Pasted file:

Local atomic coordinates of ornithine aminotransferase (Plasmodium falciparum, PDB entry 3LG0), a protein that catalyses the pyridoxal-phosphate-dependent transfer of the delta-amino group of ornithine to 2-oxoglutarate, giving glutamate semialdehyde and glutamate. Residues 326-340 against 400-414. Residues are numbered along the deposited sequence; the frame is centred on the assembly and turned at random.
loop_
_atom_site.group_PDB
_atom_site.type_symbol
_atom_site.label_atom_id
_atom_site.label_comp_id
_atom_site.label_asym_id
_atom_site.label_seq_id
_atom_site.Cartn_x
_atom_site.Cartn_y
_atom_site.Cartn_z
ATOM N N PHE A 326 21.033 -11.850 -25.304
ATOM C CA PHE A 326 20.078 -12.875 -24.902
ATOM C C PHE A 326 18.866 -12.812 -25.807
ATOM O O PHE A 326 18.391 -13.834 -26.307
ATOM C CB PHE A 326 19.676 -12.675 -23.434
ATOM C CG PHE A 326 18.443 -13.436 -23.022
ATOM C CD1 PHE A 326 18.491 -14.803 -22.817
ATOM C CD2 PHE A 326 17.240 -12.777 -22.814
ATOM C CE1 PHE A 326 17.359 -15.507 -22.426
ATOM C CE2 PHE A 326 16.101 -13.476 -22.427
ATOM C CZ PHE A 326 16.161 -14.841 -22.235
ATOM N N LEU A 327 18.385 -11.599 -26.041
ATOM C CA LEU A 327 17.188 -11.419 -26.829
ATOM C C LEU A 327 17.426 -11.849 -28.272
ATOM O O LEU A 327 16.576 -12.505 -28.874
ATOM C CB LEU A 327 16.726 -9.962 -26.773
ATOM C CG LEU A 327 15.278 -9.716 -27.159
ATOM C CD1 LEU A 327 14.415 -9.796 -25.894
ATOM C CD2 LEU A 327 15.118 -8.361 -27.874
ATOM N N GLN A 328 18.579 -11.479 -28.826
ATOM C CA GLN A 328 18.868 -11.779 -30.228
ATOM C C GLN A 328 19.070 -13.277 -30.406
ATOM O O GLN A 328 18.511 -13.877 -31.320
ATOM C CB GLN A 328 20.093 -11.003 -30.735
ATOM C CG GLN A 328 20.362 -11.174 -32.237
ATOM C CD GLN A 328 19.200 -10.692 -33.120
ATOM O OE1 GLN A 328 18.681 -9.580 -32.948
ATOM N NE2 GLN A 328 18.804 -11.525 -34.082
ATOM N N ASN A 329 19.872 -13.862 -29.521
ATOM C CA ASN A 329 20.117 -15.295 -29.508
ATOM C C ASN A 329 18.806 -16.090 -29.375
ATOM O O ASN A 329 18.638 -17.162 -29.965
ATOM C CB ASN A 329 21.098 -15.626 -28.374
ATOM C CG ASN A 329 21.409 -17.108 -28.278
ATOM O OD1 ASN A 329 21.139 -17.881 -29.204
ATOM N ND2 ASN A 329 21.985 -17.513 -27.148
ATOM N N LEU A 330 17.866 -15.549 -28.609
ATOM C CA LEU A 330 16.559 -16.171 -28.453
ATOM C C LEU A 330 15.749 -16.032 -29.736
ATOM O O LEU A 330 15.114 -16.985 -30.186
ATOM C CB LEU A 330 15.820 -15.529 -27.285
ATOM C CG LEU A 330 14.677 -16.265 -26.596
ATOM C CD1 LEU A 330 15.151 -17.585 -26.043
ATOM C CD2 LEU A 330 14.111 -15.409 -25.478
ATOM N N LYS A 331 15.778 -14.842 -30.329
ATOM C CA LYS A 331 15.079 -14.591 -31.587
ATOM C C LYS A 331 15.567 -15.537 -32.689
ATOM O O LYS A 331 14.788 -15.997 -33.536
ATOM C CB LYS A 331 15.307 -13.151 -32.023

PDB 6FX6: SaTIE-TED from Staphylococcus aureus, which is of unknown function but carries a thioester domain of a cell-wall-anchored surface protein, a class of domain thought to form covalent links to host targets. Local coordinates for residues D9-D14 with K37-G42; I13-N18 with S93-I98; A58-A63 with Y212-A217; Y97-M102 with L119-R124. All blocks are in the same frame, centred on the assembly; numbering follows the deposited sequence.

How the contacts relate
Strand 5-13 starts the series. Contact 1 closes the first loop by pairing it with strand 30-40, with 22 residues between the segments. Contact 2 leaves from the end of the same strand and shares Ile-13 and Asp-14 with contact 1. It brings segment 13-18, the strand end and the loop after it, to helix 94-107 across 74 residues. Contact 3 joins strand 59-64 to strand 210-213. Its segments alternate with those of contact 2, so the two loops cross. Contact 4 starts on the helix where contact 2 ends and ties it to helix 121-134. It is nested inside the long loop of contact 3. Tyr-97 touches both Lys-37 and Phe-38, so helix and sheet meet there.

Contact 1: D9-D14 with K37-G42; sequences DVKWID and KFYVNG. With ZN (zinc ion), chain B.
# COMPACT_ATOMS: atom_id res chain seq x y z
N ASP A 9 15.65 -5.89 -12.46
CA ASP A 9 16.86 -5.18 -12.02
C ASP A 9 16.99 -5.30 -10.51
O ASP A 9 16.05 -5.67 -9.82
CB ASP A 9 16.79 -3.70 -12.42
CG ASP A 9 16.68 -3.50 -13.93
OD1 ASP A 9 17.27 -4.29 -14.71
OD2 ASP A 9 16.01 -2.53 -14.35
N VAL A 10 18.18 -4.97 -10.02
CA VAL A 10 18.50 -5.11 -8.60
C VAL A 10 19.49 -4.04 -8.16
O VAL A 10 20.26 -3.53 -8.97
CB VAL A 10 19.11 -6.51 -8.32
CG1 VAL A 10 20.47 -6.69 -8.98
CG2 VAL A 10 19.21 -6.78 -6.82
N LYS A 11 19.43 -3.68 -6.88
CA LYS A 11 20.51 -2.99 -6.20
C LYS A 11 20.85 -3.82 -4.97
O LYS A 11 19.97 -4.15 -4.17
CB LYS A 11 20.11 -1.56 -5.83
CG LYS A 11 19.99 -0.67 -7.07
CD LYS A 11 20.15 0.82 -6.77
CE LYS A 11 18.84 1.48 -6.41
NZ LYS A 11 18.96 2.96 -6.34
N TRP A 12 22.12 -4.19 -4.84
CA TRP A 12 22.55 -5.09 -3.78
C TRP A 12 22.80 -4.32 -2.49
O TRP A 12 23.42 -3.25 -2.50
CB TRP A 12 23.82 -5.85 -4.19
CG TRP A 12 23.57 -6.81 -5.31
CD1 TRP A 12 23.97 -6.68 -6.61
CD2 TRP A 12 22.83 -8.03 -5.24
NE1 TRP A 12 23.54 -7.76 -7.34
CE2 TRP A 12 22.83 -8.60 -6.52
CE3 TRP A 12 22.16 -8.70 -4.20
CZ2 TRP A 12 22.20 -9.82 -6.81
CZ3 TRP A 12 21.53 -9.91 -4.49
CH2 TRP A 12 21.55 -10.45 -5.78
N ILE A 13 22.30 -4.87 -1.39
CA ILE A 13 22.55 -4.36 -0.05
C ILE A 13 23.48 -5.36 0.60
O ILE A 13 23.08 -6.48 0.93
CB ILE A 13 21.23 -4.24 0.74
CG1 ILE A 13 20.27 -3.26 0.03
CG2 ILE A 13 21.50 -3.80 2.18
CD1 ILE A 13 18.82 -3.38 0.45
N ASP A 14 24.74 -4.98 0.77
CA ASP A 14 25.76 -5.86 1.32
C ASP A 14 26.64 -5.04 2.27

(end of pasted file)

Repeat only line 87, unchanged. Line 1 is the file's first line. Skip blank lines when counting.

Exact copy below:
CD LYS A 11 20.15 0.82 -6.77